прилетает в сны,
приглашает причаститься
белой белизны.

Мы тогда шагаем складно
по граниту плит.
По реке плывет эскадра,
пушками палит.

Горизонт наш кругл и вогнут,
широка река,
и пучок моркови воткнут
в лацкан сюртука.

23 June 2015

Strolling with Gandlevsky / Прогулки с Гандлевским

Sergei Gandlevsky / Сергей Гандлевский (Photo: Dana Sideros)

Strolling with Gandlevsky

Sergei, I recall your Tartar-style yard,
threading back from the Yakimanka,
and your little white boxer lifting his paw
to the old farewell march, the ‘Slavyanka’.

The April-time blah blended in with the brass,
the corpulent tubes blew their noses,
as if we had managed to make a sly pass
into 1913, from those closed-in

Tartar back yards, and rear-entrance ways,
with wind licking over the ice skim,
past trashcan cats with vigilant gaze —
then we waved down a lift (unofficial),

bowled bold through the puddles to Trubnaya Place,
at an inn left a bottle much dryer,
and set free some birds, from one rouble apiece,
and higher, and higher, and higher.

From Sisyphus Redux (2000)

Translator's Notes:

Sergei Gandlevsky (b. Moscow, 1952), the eminent Russian poet. See A Kindred Orphanhood, Translated from the Russian by Philip Metres, Brookline: Zephyr Press, 2003, with a preface by Lev Loseff, ‘Fathoming Gandlevsky’; and Trepanation of the Skull, translated by Susanne Fusso, DeKalb, Illinois: Northern Illinois University Press. 2014. Gandlevsky is the author of one of the most insightful essays on Losev’s poetry, ‘Nezhestokii talant’, in Lev Losev, Stikhi, St Petersburg: Ivan Limbakh, 2012, 5-10.

Yakimanka: a street in central Moscow just south of the river from which the surrounding area takes its name, historically associated with residents of Tartar origin.

The ‘Slavyanka’: original title ‘The Slavic Girl’s Farewell’, a march written in 1912 by the military bandsman Vasilii Agapkin with words about soldiers going off to war; it has remained popular ever since. Hear it here.

Trubnaya Place: a square in north-central Moscow, under which the river Neglinnaya is channelled in a ‘tube’ (truba); hence the name, which here echoes the ‘tubes’ of the military band in stanza 2. From the 1840s to 1924 this square was the site of the ‘bird market’; there was a folk custom of buying a bird here on the Feast of the Annunciation (25 March/7 April), and setting it free.

The translator is deeply grateful to Olga Sventsitskaia for her expert advice about this poem.

(Translation © 2015 G.S. Smith)

Lev Loseff at the Gandlevsky home, Moscow, 1998 / Лев Лосев в гостях у Гандлевских, Москва, 1998 г.
(Photo: G.F. Komarov / Фото Г. Ф. Комарова)

Прогулки с Гандлевским

Сергей, я запомнил татaрский Ваш двор,
извилистый путь с Якиманки
и как облегчался Ваш белый боксер
под звуки «Прощанья славянки».

Так с медью мешался апрельская муть,
так толстые трубы сопели,
как будто в тринадцатый год улизнуть
мы с Вами в апреле сумели —

с татарских задворок, от черных ходов,
где ветром облизана наледь,
под пристальным взглядом помойных котов
удрать, леваку посигналить

и, лихо по лужам к Трубе подруля,
в трактире пузырь раздавивши,
мы птиц выпускали — ценой от рубля
и выше, и выше, и выше.

02 June 2015

Sky-High Sonnet / Сонет в самолёте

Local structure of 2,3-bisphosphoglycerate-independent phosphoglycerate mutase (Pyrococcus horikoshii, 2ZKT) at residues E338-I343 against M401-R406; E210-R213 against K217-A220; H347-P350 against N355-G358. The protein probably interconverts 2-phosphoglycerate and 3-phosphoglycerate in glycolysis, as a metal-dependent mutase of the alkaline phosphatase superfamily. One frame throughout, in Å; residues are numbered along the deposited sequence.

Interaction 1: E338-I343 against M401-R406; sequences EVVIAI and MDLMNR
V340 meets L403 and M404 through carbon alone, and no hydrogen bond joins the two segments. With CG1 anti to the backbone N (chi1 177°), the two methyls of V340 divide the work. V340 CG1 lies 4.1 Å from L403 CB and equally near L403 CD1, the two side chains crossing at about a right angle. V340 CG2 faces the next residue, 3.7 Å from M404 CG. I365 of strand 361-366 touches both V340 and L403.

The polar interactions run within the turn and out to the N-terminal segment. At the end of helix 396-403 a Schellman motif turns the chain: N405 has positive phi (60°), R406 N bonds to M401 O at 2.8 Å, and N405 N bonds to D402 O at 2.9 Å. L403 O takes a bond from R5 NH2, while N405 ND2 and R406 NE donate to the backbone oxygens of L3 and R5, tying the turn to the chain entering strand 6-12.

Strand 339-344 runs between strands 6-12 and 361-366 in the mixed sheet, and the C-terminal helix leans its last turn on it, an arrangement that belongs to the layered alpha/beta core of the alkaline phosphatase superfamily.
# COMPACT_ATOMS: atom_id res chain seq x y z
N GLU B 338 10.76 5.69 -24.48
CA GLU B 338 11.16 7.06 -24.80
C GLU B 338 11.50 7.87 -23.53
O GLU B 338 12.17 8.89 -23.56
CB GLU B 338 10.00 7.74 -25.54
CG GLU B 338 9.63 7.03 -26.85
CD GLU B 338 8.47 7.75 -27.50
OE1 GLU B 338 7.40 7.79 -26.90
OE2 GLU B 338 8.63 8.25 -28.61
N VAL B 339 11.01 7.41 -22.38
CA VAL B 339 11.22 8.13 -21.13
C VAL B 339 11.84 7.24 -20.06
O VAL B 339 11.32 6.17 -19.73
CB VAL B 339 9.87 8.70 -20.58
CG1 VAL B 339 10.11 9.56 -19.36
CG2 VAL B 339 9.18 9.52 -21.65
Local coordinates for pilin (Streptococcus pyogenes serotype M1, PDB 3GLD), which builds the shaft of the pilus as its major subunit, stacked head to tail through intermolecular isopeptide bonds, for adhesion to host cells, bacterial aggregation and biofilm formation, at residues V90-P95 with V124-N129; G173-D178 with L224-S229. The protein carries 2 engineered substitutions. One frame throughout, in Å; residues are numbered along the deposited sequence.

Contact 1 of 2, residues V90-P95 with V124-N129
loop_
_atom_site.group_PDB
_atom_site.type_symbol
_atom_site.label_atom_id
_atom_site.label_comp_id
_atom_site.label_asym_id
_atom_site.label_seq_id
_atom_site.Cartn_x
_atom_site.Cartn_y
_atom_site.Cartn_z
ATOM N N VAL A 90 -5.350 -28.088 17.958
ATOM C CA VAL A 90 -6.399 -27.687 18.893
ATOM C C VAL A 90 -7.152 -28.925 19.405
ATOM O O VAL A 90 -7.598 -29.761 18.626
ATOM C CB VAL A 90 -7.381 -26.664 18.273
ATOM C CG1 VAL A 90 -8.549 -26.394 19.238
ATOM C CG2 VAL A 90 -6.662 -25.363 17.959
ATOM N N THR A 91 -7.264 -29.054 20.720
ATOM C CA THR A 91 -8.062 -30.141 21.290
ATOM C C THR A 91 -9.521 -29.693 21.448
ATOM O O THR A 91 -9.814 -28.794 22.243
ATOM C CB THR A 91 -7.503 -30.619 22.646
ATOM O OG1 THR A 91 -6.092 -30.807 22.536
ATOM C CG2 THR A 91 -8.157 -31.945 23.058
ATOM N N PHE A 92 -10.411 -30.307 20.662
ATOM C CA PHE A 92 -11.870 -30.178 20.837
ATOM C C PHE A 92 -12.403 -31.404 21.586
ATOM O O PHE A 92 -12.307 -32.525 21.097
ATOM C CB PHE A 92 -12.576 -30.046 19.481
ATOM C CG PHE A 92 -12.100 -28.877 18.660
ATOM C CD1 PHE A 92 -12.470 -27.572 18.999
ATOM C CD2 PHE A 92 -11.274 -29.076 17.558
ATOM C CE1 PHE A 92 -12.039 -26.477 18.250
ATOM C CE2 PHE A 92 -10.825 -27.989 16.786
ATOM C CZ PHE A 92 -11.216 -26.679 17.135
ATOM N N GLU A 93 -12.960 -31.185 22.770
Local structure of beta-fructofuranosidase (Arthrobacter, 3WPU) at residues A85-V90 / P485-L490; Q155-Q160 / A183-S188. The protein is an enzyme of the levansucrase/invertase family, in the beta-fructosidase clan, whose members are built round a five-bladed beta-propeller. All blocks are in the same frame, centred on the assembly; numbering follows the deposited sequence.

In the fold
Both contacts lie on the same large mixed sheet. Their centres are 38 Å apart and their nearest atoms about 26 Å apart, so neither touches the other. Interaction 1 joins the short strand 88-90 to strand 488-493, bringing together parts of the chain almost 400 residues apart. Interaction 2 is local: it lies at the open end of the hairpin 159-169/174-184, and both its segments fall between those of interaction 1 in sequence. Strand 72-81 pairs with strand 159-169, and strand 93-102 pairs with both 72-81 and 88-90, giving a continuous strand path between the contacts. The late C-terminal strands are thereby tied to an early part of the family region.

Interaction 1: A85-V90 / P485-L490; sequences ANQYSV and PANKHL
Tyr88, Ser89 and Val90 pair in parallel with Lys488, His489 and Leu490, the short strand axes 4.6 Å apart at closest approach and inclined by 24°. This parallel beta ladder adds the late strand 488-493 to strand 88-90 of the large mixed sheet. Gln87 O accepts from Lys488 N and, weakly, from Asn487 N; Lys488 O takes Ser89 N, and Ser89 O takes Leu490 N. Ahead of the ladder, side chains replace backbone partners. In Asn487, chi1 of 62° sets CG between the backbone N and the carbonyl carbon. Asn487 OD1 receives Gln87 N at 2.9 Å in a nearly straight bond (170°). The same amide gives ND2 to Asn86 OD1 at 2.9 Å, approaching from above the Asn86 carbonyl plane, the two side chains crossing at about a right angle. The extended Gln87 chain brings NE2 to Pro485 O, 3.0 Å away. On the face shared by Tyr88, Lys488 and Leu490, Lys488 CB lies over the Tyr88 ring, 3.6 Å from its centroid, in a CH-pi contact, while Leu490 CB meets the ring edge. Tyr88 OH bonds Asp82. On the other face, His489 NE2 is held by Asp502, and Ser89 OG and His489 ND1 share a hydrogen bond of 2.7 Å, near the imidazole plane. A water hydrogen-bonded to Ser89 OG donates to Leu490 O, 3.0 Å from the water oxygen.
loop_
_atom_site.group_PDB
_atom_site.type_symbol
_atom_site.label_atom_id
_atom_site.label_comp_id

Sky-High Sonnet

Each fear you feel flares up a hundredfold.
Those howling turbos. Tender stench of vomit.
And God knows what... He actually does behold
what’s nightly packed into an aircraft’s stomach.

Each place is taken (bingo card’s been filled),
and everybody makes you think of something,
or rather, nothing — outer layer flown,
they look a bit like linings from their clothing.

Lo! Prophet, I foresaw and did indite,
and portents did appear in heaven’s height.
We’re beddie-byes in stinky murk up here,

while boeings fly around like garbage tubs,
and clouds worry each other, mongrel pups
atop a dumpsite for fear, fear, fear, fear.

[From Новые сведения о Карле и Кларе (New Information concerning Karl and Klara), 1996]

(© 2015 G.S.Smith)

Read Walter Arndt's 1993 translation of this poem HERE.

Сонет в самолёте 

Отдельный  страх, помноженный на сто. 
Ревут турбины. Нежно  пахнет рвота. 
Бог знает что... Уж Он-то знает, что 
набито ночью в бочку самолета.

Места заполнены, как карточки лото, 
и каждый пассажир  похож на что-то, 
вернее, ни на что — без коверкота 
все как начинка собственных пальто.  

Яко пророк провидех и писах, 
явились знамения в небесах. 
Пока мы баиньки в вонючем полумраке, 

летают боинги, как мусорные баки, 
и облака грызутся, как собаки 
на свалке, где кругом страх, страх, страх, страх. 

24 May 2015

Nostalgia for the Divan / Ностальгия по дивану

Nina Mokhova (Loseff), Vladimir Lifshits, Lev Loseff, Komarovo 1971 (Photo by Joseph Brodsky)
Нина Мохова (Лосева), Владимир Лифшиц, Лев Лосев,  Комарово 1971 (Фото Иосифа Бродского)

Nostalgia for the Divan

On the diva… Oh, on the diva… Oh, on the divan…
                        Gleb Gorbovsky

Sturgeon, horseradish-garnished, sailed off,
away down Old Father Intestine,
and the beard-mantled jaws then scoffed
some salad, and started yawn-testing
— notes of booze and onion mixed in,
plus quotations from whom? — From Ilin.

Soft divan of my dear native land!
It’s your very own Ilia Oblomov!
Where’s Zakhar, my old butler, my man?
Nowhere. Now, there’s raikom- and obkom-y
ugly mugs. And there’s none more perverse
than the sort who once used to serve.

It’s the whiffy fish getting me down.
Troubled sleep. If I dream of something,
’s not the paradise childhood I owned,
but coachman on blood-spattered tumbril,
executioner’s garbled speech,
plus quotations from whom? — From Ilich.

Fine man, Stolz, but he turned out to be
not the fodder of time. Not a mention.
Komsomol-type do-gooder was he,
1860s-style noble intention.
Instead, doing each other in,
there’s only Ilich and Ilin.

Where’s it now, that divan? Under whom?
Where’s the pie with viziga, I’m sorry?
Where’s the night-fragrance lilac bloom?
Where’s the muslin maid reading her story?
Like a drinking pal’s dark-glass reflection,
there is nothing I want to see.
I’m chucking my clock in the bedpan.
Wake me up in a century.

(Translation ©2015 G.S. Smith)

[From Sisyphus Redux, 2000]

The epigraph refers to a famous song, ‘On the Divan…’ (1960) by the Leningrad/Petersburg poet Gleb Gorbovsky (b. 1931).
Ilin: Ivan Ilin (1883-1954), religious and political philosopher, expelled from Russia by Lenin on the ‘Philosophers’ steamer’ in 1922; he became the principal ideologue of the White movement in emigration.
‘If I dream…’: a reference to the famous Chapter IX of Goncharov’s Oblomov (1859).
raikom (regional committee), obkom (district committee); the ground-level administrative units of the Communist Party of the USSR.